The thing about this, though, is that one can make the mistake of getting caught up in the spiritual journey of other people. Something I notice about other Marty fans who also disdain the MCU is how hard a lot of them are riding the ‘MCU is not cinema’ comments that Scorsese made in 2019; doubling down on elaborate and less-than-elaborate insults against ‘capeshit’ and the people who enjoy them. At best, this is simply continuing a conversation I don’t want to have. At worst, this is – and please forgive me for this morally necessary insult – dragging me down to the MCU’s level. It’s a trite cliche at this point, but I have come to believe that ‘whoever fights monsters should see to it that in the process he does not become a monster’ is, alongside dramatic structure and the Dunning-Kruger effect, one of the fundamental axioms that can be trusted in all situations, and that if one spends the majority of one’s time battling trite bullshit, one becomes a trite bullshitter.
Part of the reason I believe this is because of Scorsese’s example. The big thing that really struck me and inspired me to write this was thinking about someone I saw who celebrated Scorsese and his spirituality and the way he happily lived his life through the lens of how much smarter he was than those stupid MCU fans, gnashing their teeth and wailing years after he had probably forgotten the whole thing. I couldn’t help but think: aren’t you failing to live up to his example? Like, they had convinced me so fully that he was doing the right thing that I could recognise how they were not. And obviously I’m failing to as well – this is as much an admission of personal weakness (that what I’m describing is something extraordinary enough to be worth noting in the first place) as it is an expression of admiration. It’s very easy and very fun to shoot fish in a barrel; to find the dumbest and whiniest MCU fans and provoke them into revealing how stupid they are. But what about it inspires awe?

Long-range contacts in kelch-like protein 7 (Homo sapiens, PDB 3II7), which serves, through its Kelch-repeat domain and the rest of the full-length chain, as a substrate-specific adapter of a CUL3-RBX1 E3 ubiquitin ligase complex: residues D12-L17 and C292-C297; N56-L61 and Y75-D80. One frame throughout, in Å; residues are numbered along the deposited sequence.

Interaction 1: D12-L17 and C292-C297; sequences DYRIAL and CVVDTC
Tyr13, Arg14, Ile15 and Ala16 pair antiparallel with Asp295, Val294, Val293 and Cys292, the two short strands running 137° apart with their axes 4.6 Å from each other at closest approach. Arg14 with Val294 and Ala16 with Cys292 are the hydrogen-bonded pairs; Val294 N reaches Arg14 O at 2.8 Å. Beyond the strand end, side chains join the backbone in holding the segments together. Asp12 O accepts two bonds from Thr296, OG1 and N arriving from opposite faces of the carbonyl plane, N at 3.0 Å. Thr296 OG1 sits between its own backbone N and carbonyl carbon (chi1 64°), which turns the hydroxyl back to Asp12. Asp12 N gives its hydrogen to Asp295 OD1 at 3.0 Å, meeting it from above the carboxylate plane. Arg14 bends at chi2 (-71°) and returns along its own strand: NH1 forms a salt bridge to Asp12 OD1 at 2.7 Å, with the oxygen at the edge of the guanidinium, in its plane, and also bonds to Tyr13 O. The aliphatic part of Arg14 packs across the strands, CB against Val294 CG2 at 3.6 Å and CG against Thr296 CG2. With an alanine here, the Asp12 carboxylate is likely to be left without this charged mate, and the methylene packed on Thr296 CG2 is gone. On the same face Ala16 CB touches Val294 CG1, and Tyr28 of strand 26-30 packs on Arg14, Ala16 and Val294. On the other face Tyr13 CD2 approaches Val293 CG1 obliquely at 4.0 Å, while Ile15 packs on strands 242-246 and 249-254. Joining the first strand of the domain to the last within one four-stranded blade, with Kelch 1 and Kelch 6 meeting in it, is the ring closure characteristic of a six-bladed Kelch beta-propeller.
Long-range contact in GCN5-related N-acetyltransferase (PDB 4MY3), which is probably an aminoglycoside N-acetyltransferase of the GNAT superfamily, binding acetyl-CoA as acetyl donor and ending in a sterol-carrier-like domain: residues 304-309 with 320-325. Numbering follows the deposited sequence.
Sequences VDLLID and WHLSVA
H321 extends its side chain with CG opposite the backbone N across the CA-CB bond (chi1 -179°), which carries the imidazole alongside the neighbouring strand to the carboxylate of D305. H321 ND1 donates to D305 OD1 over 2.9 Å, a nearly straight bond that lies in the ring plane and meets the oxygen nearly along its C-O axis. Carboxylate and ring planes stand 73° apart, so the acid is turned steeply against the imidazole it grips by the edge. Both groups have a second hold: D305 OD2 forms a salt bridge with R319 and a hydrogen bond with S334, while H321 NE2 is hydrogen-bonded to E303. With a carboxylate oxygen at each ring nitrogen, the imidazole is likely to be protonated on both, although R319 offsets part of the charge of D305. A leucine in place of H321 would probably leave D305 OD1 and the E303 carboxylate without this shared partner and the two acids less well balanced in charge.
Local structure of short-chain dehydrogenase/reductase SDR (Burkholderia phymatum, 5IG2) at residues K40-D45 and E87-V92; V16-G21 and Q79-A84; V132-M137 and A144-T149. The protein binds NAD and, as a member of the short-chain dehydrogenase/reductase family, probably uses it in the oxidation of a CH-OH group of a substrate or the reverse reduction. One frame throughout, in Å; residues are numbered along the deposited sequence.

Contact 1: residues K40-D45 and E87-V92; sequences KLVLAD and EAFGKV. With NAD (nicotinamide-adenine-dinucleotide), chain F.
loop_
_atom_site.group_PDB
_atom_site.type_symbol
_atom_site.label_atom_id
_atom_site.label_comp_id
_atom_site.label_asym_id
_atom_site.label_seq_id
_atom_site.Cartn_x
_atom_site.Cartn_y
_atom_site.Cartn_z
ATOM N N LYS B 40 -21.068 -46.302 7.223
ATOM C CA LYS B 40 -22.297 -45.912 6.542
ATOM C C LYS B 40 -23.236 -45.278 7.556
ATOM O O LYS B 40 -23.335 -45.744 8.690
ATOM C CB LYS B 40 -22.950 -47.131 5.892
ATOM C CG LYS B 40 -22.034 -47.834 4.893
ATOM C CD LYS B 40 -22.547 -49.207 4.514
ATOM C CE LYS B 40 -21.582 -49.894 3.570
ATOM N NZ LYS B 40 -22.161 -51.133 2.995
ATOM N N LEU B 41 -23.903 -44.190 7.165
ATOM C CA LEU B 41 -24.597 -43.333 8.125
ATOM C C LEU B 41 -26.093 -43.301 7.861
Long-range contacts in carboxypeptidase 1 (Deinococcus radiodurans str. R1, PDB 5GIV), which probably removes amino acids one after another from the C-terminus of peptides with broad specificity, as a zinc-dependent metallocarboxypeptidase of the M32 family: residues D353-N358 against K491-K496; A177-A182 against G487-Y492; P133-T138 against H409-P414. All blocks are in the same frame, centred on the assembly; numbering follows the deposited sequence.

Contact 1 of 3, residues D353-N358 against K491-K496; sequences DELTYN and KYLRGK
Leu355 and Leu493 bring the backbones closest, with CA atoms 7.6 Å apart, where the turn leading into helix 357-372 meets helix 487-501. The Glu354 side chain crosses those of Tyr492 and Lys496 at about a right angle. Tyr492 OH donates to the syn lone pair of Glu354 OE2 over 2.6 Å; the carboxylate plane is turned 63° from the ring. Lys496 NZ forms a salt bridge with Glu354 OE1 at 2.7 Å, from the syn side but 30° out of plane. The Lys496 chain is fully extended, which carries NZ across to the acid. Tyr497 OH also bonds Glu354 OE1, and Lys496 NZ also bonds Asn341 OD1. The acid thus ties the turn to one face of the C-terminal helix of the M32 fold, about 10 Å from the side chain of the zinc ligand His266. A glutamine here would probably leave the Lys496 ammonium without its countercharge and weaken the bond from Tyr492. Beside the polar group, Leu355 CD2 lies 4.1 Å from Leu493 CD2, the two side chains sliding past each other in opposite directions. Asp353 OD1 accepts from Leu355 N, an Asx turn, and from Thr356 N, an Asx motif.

It reminds me of a beer commercial that ran a while back. The commercial opened with a black and white parody of a foreign film—obviously a combination of Fellini and Bergman. Two young men are watching it, puzzled, in a video store, while a female companion seems more interested. A title comes up: “Why do foreign films have to be so foreign?” The solution is to ignore the foreign film and rent an action-adventure tape, filled with explosions, much to the chagrin of the woman.It seems the commercial equates “negative” associations between women and foreign films: weakness, complexity, tedium. I like action-adventure films too. I also like movies that tell a story, but is the American way the only way of telling stories?The issue here is not “film theory,” but cultural diversity and openness. Diversity guarantees our cultural survival. When the world is fragmenting into groups of intolerance, ignorance and hatred, film is a powerful tool to knowledge and understanding. To our shame, your article was cited at length by the European press.The attitude that I’ve been describing celebrates ignorance. It also unfortunately confirms the worst fears of European filmmakers.Is this closed-mindedness something we want to pass along to future generations?